The first thing to notice is that T-Mobile does not seem to be limiting its offer of 2 years of free McAfee ID Theft Protection to affected individuals. Instead, from the look of the information you need to provide, it seems like T-Mobile is letting anyone sign up.
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That's very unusual. Normally, a company suffering a data breach reaches out to affected persons via email or a posted letter to notify those people that their data has been compromised.
If there's an offer of identity-theft-protection, the letter or email will include a code with which the affected individual can sign up for the service. This obviously discourages freeloaders who just want the free identity protection.
All T-Mobile wants is an email address and a phone number
But on the registration page for T-Mobile's free identity-theft protection, all you need to provide is an email address or a phone number. We did so, and were told on the following screen that we'd receive an email within a few days containing instructions on how to sign up for the ID-theft protection service.
Everyone who's ever had a postpaid T-Mobile account (one for which you get a monthly bill) should sign up for this protection. So should everyone who thinks they might have applied for a T-Mobile account in the past two decades, whether they ended up with an account or not.
Overall, however, throwing the gates open to all comers may indicate that T-Mobile doesn't know how to reach everyone who was affected.
According to T-Mobile's own figures, not only did 7.8 million current T-Mobile customers have their names, addresses, dates of birth and Social Security numbers compromised, but so did a bit more than 40 million former customers and people who applied for T-Mobile accounts but never got them.
We're talking about more than one in five American adults possibly being affected by this data breach. It makes sense that T-Mobile might want to cast a wide net.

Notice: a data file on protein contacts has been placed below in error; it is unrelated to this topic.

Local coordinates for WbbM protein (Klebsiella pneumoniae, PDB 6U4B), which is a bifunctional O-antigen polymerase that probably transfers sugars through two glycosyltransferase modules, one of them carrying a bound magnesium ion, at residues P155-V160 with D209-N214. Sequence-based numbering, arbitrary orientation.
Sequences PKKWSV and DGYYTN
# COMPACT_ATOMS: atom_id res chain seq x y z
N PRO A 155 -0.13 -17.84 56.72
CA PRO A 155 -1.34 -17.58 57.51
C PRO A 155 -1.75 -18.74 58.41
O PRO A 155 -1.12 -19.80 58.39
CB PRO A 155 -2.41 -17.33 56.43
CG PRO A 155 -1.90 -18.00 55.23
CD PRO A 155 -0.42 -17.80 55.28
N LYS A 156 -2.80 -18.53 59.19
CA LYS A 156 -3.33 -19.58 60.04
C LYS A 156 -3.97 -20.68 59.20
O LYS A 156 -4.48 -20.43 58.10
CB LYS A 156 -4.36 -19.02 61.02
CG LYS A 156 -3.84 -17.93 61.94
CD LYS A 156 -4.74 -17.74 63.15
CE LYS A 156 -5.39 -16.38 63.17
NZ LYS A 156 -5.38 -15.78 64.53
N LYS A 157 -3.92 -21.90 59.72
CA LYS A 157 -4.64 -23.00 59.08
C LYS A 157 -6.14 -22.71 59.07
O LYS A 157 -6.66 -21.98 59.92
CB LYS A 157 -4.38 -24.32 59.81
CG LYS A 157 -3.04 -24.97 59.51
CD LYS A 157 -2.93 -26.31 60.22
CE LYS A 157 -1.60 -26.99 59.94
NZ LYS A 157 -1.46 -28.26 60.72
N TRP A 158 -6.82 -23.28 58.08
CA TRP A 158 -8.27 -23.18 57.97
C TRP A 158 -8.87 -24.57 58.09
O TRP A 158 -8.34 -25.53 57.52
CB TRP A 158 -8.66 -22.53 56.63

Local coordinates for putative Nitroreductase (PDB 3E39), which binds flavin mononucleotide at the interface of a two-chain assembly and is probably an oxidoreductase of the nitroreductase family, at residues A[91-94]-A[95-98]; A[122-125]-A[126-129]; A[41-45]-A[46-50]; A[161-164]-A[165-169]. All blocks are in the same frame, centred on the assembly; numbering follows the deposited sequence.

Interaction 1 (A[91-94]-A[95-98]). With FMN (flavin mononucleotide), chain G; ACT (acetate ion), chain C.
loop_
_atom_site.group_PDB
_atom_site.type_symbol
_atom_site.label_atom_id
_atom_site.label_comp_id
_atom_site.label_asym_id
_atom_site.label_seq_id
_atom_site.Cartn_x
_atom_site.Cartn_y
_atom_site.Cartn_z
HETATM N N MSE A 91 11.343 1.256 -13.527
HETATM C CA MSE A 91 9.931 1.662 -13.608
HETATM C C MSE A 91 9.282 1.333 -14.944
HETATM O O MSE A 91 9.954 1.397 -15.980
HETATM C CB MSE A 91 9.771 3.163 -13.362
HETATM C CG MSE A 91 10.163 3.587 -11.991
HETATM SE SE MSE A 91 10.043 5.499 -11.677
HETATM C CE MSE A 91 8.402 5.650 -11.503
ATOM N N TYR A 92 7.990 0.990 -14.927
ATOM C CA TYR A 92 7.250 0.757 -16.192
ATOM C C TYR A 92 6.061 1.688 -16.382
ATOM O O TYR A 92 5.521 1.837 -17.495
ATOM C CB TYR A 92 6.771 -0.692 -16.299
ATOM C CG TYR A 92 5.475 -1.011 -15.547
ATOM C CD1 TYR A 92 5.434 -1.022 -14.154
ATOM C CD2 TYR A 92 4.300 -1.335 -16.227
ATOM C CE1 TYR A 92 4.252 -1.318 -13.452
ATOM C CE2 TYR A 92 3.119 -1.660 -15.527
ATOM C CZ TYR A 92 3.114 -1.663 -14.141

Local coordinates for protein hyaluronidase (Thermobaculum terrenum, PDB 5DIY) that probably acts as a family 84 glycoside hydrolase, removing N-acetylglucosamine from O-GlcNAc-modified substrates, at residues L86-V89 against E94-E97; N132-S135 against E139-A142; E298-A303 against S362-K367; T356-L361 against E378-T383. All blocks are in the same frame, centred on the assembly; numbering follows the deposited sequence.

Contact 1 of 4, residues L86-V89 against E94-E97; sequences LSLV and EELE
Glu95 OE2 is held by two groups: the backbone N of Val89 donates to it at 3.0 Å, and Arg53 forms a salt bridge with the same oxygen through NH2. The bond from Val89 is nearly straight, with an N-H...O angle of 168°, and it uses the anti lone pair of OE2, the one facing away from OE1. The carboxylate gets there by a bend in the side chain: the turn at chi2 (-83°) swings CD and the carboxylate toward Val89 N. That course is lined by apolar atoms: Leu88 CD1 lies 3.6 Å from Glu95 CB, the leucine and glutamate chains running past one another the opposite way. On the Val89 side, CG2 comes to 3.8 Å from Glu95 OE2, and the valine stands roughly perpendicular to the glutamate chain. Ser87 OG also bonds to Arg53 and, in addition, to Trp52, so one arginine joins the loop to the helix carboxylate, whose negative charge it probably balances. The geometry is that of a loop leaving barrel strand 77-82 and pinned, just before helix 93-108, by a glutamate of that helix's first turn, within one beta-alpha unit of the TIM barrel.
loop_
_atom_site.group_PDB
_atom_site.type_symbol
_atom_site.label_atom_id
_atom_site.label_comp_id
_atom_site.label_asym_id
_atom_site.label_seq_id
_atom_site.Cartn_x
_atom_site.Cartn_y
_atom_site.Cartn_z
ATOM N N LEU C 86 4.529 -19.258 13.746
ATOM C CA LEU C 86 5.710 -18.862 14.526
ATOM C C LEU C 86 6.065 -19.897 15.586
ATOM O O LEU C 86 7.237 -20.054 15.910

Current T-Mobile customers with active accounts should be easy for the company to reach, but former customers may have changed their email addresses and phone numbers.
Prospective customers who never opened an account may be even harder to contact, especially if the stolen data goes back to T-Mobile's establishment in 2002.
We figure T-Mobile might want to comb through the stolen data and match those applicants for free identity-theft-protection with the names and phone numbers of those people whose personal data was actually stolen. We'll let you know when we get that email from T-Mobile with identity-theft-protection setup instructions.
Other things you can do to protect yourself
Other aspects of the T-Mobile data-breach-assistance page are pretty good. There are links to pages that let you change your T-Mobile account PIN, change your T-Mobile account password and activate the company's free Account Takeover Protection and Scam Shield features, as well as to the breach-related McAfee ID Theft Protection.
If you're a current or former T-Mobile customer, you need to change your account PIN and password right away. The company has already reset the PINs for T-Mobile prepaid customers, as their passwords and PINs were definitely stolen, but postpaid customers should do this as well.
And, while this feels like beating a dead horse, consider switching to another carrier. This is at least the fourth, and by some counts the sixth, major T-Mobile data breach in the past three years. It won't be the last.